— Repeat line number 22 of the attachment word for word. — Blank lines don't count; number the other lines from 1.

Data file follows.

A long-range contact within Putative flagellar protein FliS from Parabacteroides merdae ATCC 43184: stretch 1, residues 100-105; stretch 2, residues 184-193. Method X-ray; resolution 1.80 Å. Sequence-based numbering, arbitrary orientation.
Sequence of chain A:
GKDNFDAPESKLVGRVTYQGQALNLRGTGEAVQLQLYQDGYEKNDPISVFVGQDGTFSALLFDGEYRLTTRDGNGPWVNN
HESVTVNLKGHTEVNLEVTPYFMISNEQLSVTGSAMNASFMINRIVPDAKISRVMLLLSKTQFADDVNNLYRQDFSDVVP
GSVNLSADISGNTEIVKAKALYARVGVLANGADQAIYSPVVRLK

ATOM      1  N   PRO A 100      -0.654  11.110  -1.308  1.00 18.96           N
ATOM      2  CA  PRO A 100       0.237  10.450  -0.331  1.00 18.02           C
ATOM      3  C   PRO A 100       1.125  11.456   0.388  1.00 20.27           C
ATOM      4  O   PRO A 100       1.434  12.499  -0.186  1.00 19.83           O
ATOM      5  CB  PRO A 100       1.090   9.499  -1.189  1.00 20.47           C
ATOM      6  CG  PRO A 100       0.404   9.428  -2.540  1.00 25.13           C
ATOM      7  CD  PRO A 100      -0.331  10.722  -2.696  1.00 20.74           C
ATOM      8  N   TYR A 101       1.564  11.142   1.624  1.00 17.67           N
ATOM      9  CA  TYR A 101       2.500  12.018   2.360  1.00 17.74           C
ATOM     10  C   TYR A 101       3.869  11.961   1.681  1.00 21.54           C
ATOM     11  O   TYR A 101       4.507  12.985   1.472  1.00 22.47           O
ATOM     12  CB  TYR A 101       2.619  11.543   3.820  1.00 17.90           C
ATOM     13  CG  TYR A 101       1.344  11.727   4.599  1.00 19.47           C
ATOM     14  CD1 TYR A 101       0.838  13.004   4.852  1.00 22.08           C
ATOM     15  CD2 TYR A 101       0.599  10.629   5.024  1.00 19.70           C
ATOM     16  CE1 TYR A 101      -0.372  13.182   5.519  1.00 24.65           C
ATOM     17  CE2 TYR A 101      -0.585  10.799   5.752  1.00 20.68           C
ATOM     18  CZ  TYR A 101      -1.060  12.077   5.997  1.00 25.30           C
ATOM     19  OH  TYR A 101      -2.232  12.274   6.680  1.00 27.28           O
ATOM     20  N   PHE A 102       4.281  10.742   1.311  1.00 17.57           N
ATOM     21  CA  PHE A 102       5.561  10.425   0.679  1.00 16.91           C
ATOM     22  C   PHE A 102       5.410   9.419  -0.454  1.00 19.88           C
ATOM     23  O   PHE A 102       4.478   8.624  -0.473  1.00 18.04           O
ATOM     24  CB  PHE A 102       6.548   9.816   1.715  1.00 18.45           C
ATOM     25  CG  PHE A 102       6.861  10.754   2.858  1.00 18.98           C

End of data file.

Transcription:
ATOM     17  CE2 TYR A 101      -0.585  10.799   5.752  1.00 20.68           C